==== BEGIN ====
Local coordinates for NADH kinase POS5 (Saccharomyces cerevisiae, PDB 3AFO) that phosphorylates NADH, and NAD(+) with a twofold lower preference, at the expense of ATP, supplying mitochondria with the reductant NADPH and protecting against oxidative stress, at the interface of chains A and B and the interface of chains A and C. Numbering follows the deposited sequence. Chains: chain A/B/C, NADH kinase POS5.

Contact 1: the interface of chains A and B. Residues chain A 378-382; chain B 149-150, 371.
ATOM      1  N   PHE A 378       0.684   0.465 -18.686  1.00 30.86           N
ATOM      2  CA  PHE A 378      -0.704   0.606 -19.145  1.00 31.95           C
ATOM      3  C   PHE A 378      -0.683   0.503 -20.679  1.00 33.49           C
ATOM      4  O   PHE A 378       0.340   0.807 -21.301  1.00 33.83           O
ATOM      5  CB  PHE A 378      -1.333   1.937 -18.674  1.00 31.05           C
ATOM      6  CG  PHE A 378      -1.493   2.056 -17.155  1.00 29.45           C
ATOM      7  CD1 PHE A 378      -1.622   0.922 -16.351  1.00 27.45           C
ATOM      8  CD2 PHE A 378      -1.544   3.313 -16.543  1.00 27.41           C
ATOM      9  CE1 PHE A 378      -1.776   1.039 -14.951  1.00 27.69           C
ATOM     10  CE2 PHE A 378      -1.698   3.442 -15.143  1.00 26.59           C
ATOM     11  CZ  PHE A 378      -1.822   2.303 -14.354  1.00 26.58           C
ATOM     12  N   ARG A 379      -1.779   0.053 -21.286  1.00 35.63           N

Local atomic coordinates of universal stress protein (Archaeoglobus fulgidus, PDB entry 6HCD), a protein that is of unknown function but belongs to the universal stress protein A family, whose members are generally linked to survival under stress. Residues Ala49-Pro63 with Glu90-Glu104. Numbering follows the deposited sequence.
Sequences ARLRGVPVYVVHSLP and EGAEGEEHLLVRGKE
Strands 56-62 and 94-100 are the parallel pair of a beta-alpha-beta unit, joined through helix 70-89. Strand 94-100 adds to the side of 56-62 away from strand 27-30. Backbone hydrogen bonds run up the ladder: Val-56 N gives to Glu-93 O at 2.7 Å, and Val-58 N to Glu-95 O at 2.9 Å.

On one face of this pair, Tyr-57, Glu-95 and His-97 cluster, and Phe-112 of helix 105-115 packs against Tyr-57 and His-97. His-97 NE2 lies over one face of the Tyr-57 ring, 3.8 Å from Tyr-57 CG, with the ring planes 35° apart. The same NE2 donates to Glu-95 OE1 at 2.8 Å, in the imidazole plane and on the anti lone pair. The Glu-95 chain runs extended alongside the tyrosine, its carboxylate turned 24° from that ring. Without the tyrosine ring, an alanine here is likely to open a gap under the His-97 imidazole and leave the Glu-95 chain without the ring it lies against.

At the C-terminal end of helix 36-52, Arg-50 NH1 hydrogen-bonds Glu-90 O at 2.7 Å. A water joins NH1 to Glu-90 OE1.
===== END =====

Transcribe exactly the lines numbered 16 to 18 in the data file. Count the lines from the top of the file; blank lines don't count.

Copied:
Sequences ARLRGVPVYVVHSLP and EGAEGEEHLLVRGKE
Strands 56-62 and 94-100 are the parallel pair of a beta-alpha-beta unit, joined through helix 70-89. Strand 94-100 adds to the side of 56-62 away from strand 27-30. Backbone hydrogen bonds run up the ladder: Val-56 N gives to Glu-93 O at 2.7 Å, and Val-58 N to Glu-95 O at 2.9 Å.

On one face of this pair, Tyr-57, Glu-95 and His-97 cluster, and Phe-112 of helix 105-115 packs against Tyr-57 and His-97. His-97 NE2 lies over one face of the Tyr-57 ring, 3.8 Å from Tyr-57 CG, with the ring planes 35° apart. The same NE2 donates to Glu-95 OE1 at 2.8 Å, in the imidazole plane and on the anti lone pair. The Glu-95 chain runs extended alongside the tyrosine, its carboxylate turned 24° from that ring. Without the tyrosine ring, an alanine here is likely to open a gap under the His-97 imidazole and leave the Glu-95 chain without the ring it lies against.